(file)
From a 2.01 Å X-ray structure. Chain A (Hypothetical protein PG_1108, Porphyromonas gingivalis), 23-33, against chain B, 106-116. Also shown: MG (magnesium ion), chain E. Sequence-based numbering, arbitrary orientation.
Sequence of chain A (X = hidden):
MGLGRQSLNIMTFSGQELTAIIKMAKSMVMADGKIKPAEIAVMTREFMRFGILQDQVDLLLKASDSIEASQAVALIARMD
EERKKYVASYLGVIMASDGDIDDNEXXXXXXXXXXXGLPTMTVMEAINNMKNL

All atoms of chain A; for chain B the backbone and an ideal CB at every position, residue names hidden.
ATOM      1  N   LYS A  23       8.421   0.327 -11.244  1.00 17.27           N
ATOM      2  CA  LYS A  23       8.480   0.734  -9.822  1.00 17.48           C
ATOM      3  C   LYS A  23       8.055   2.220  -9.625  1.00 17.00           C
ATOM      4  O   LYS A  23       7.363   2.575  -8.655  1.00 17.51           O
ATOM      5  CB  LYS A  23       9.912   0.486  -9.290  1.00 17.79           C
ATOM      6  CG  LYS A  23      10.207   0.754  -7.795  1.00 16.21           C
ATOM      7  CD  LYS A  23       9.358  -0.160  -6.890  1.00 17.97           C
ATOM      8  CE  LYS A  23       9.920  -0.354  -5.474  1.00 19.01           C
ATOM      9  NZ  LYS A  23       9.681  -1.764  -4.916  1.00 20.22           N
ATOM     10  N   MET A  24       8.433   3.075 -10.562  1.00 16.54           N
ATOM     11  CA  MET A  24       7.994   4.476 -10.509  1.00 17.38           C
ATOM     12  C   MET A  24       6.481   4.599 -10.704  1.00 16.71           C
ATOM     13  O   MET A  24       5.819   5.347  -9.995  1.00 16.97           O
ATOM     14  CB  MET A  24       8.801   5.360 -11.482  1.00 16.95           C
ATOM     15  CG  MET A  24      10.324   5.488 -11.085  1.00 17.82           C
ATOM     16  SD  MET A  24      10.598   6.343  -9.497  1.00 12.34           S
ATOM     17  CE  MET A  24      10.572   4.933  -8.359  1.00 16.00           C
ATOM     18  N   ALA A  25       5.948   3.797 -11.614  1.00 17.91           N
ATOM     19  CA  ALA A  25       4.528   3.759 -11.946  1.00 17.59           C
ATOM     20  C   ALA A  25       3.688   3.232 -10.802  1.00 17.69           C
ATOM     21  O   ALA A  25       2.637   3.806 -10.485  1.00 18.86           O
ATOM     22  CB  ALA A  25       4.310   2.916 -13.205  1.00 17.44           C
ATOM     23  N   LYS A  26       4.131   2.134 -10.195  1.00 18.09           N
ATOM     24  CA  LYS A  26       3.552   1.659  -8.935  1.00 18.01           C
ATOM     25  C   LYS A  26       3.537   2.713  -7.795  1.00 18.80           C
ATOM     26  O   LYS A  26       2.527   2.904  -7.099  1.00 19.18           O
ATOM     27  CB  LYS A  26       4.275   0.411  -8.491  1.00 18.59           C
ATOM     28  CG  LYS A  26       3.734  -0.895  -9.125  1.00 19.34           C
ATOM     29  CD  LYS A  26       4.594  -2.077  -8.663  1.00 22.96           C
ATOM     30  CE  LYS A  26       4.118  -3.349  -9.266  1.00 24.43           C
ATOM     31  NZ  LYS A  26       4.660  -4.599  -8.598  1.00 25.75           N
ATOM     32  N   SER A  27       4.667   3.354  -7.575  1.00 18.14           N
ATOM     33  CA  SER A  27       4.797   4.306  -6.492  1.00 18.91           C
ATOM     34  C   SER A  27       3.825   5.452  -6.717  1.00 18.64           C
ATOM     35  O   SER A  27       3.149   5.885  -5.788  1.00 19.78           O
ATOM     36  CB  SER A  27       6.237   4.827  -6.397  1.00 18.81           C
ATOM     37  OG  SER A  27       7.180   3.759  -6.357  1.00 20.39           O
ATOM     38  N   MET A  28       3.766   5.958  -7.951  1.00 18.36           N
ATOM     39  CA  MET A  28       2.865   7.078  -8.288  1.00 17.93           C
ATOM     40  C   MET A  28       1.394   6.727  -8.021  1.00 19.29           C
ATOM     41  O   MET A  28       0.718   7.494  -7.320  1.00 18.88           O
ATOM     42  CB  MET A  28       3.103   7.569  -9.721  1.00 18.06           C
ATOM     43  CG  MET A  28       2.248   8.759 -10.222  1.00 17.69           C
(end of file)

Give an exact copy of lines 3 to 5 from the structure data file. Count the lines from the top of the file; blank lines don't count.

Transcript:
MGLGRQSLNIMTFSGQELTAIIKMAKSMVMADGKIKPAEIAVMTREFMRFGILQDQVDLLLKASDSIEASQAVALIARMD
EERKKYVASYLGVIMASDGDIDDNEXXXXXXXXXXXGLPTMTVMEAINNMKNL

All atoms of chain A; for chain B the backbone and an ideal CB at every position, residue names hidden.